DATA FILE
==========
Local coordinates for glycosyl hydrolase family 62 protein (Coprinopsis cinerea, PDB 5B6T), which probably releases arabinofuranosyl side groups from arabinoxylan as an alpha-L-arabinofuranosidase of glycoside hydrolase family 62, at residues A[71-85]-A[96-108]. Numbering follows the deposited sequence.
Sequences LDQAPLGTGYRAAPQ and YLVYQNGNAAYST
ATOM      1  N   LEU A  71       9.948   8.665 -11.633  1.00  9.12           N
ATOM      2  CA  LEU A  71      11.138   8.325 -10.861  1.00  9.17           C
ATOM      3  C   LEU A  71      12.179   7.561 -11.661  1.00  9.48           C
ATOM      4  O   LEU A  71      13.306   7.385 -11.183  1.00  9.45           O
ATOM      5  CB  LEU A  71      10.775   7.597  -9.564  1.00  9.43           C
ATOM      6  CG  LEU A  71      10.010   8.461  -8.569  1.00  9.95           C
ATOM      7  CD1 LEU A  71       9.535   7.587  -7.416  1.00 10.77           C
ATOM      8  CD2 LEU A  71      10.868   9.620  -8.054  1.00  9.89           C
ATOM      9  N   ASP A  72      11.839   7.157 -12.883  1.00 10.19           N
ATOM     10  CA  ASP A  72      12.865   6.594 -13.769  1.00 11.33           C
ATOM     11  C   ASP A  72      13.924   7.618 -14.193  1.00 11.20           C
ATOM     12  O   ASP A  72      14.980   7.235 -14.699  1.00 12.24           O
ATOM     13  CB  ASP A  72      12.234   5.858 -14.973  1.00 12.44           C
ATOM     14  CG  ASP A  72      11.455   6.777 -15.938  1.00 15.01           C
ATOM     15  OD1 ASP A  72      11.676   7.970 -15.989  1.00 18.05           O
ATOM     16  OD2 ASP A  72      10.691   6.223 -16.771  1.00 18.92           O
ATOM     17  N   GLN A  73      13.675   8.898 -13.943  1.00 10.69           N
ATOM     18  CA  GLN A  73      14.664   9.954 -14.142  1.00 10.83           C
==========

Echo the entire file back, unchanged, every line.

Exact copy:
Local coordinates for glycosyl hydrolase family 62 protein (Coprinopsis cinerea, PDB 5B6T), which probably releases arabinofuranosyl side groups from arabinoxylan as an alpha-L-arabinofuranosidase of glycoside hydrolase family 62, at residues A[71-85]-A[96-108]. Numbering follows the deposited sequence.
Sequences LDQAPLGTGYRAAPQ and YLVYQNGNAAYST
ATOM      1  N   LEU A  71       9.948   8.665 -11.633  1.00  9.12           N
ATOM      2  CA  LEU A  71      11.138   8.325 -10.861  1.00  9.17           C
ATOM      3  C   LEU A  71      12.179   7.561 -11.661  1.00  9.48           C
ATOM      4  O   LEU A  71      13.306   7.385 -11.183  1.00  9.45           O
ATOM      5  CB  LEU A  71      10.775   7.597  -9.564  1.00  9.43           C
ATOM      6  CG  LEU A  71      10.010   8.461  -8.569  1.00  9.95           C
ATOM      7  CD1 LEU A  71       9.535   7.587  -7.416  1.00 10.77           C
ATOM      8  CD2 LEU A  71      10.868   9.620  -8.054  1.00  9.89           C
ATOM      9  N   ASP A  72      11.839   7.157 -12.883  1.00 10.19           N
ATOM     10  CA  ASP A  72      12.865   6.594 -13.769  1.00 11.33           C
ATOM     11  C   ASP A  72      13.924   7.618 -14.193  1.00 11.20           C
ATOM     12  O   ASP A  72      14.980   7.235 -14.699  1.00 12.24           O
ATOM     13  CB  ASP A  72      12.234   5.858 -14.973  1.00 12.44           C
ATOM     14  CG  ASP A  72      11.455   6.777 -15.938  1.00 15.01           C
ATOM     15  OD1 ASP A  72      11.676   7.970 -15.989  1.00 18.05           O
ATOM     16  OD2 ASP A  72      10.691   6.223 -16.771  1.00 18.92           O
ATOM     17  N   GLN A  73      13.675   8.898 -13.943  1.00 10.69           N
ATOM     18  CA  GLN A  73      14.664   9.954 -14.142  1.00 10.83           C